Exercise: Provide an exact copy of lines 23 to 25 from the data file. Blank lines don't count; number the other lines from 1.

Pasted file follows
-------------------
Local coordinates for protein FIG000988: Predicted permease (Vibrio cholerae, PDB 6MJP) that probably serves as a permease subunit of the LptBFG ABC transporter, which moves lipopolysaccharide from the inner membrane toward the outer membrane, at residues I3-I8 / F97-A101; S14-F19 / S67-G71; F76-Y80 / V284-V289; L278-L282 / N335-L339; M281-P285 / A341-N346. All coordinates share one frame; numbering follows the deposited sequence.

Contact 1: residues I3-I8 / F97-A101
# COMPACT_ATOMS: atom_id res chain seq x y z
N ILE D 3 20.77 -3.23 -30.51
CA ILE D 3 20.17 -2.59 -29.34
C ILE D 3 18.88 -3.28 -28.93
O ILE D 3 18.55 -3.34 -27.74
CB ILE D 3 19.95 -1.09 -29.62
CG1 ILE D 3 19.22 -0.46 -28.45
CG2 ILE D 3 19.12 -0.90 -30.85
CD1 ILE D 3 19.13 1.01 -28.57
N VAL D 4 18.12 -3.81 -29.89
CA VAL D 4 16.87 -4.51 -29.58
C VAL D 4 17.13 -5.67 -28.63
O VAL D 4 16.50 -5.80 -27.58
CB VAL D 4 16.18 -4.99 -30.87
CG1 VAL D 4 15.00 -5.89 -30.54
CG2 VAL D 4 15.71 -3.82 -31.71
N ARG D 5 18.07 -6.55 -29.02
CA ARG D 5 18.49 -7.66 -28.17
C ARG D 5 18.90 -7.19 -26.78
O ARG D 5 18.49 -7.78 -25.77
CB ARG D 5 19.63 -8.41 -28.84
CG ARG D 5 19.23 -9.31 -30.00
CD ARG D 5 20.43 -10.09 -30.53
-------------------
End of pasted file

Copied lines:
CB ARG D 5 19.63 -8.41 -28.84
CG ARG D 5 19.23 -9.31 -30.00
CD ARG D 5 20.43 -10.09 -30.53